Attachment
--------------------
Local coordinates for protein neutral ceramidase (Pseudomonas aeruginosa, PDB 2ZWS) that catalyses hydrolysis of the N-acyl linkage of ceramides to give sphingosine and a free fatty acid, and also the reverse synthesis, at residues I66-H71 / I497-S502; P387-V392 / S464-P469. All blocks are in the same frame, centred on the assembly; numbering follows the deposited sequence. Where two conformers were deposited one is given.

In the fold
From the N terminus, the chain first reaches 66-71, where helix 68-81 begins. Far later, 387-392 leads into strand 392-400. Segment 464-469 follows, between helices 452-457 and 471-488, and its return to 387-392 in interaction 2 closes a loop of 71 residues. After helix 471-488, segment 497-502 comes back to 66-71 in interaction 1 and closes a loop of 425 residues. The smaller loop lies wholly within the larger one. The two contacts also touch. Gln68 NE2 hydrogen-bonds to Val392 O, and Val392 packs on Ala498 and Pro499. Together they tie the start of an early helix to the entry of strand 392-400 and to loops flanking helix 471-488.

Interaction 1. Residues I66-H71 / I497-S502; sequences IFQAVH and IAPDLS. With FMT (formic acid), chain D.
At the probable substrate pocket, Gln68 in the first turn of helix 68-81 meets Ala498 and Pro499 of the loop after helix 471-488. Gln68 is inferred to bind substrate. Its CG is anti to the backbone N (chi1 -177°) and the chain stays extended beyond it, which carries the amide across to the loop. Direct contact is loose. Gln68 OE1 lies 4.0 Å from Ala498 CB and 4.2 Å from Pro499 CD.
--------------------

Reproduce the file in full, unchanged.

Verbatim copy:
Local coordinates for protein neutral ceramidase (Pseudomonas aeruginosa, PDB 2ZWS) that catalyses hydrolysis of the N-acyl linkage of ceramides to give sphingosine and a free fatty acid, and also the reverse synthesis, at residues I66-H71 / I497-S502; P387-V392 / S464-P469. All blocks are in the same frame, centred on the assembly; numbering follows the deposited sequence. Where two conformers were deposited one is given.

In the fold
From the N terminus, the chain first reaches 66-71, where helix 68-81 begins. Far later, 387-392 leads into strand 392-400. Segment 464-469 follows, between helices 452-457 and 471-488, and its return to 387-392 in interaction 2 closes a loop of 71 residues. After helix 471-488, segment 497-502 comes back to 66-71 in interaction 1 and closes a loop of 425 residues. The smaller loop lies wholly within the larger one. The two contacts also touch. Gln68 NE2 hydrogen-bonds to Val392 O, and Val392 packs on Ala498 and Pro499. Together they tie the start of an early helix to the entry of strand 392-400 and to loops flanking helix 471-488.

Interaction 1. Residues I66-H71 / I497-S502; sequences IFQAVH and IAPDLS. With FMT (formic acid), chain D.
At the probable substrate pocket, Gln68 in the first turn of helix 68-81 meets Ala498 and Pro499 of the loop after helix 471-488. Gln68 is inferred to bind substrate. Its CG is anti to the backbone N (chi1 -177°) and the chain stays extended beyond it, which carries the amide across to the loop. Direct contact is loose. Gln68 OE1 lies 4.0 Å from Ala498 CB and 4.2 Å from Pro499 CD.